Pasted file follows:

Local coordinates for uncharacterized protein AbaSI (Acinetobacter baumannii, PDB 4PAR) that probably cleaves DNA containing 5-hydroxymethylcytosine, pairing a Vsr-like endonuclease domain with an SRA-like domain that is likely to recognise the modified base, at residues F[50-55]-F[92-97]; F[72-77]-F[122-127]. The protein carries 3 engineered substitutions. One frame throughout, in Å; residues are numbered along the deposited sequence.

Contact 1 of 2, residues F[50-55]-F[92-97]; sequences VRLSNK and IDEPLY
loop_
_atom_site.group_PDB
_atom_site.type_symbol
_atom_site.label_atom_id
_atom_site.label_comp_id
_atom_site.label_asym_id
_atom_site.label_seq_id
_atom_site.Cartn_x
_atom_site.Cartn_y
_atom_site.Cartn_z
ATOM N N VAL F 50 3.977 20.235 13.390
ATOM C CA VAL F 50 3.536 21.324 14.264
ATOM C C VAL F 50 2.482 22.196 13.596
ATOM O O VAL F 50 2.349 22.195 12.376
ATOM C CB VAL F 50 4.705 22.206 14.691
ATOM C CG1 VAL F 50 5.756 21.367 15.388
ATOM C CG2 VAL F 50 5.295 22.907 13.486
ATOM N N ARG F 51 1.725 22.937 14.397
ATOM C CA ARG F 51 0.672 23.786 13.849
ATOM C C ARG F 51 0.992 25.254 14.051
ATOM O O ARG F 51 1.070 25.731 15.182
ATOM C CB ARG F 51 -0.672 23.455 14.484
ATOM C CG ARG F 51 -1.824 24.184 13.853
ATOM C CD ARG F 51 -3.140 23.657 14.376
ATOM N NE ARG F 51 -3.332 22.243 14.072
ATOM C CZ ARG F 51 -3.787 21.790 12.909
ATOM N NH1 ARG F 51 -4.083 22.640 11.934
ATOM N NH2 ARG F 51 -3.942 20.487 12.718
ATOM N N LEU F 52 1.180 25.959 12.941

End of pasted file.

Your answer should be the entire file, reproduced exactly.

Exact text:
Local coordinates for uncharacterized protein AbaSI (Acinetobacter baumannii, PDB 4PAR) that probably cleaves DNA containing 5-hydroxymethylcytosine, pairing a Vsr-like endonuclease domain with an SRA-like domain that is likely to recognise the modified base, at residues F[50-55]-F[92-97]; F[72-77]-F[122-127]. The protein carries 3 engineered substitutions. One frame throughout, in Å; residues are numbered along the deposited sequence.

Contact 1 of 2, residues F[50-55]-F[92-97]; sequences VRLSNK and IDEPLY
loop_
_atom_site.group_PDB
_atom_site.type_symbol
_atom_site.label_atom_id
_atom_site.label_comp_id
_atom_site.label_asym_id
_atom_site.label_seq_id
_atom_site.Cartn_x
_atom_site.Cartn_y
_atom_site.Cartn_z
ATOM N N VAL F 50 3.977 20.235 13.390
ATOM C CA VAL F 50 3.536 21.324 14.264
ATOM C C VAL F 50 2.482 22.196 13.596
ATOM O O VAL F 50 2.349 22.195 12.376
ATOM C CB VAL F 50 4.705 22.206 14.691
ATOM C CG1 VAL F 50 5.756 21.367 15.388
ATOM C CG2 VAL F 50 5.295 22.907 13.486
ATOM N N ARG F 51 1.725 22.937 14.397
ATOM C CA ARG F 51 0.672 23.786 13.849
ATOM C C ARG F 51 0.992 25.254 14.051
ATOM O O ARG F 51 1.070 25.731 15.182
ATOM C CB ARG F 51 -0.672 23.455 14.484
ATOM C CG ARG F 51 -1.824 24.184 13.853
ATOM C CD ARG F 51 -3.140 23.657 14.376
ATOM N NE ARG F 51 -3.332 22.243 14.072
ATOM C CZ ARG F 51 -3.787 21.790 12.909
ATOM N NH1 ARG F 51 -4.083 22.640 11.934
ATOM N NH2 ARG F 51 -3.942 20.487 12.718
ATOM N N LEU F 52 1.180 25.959 12.941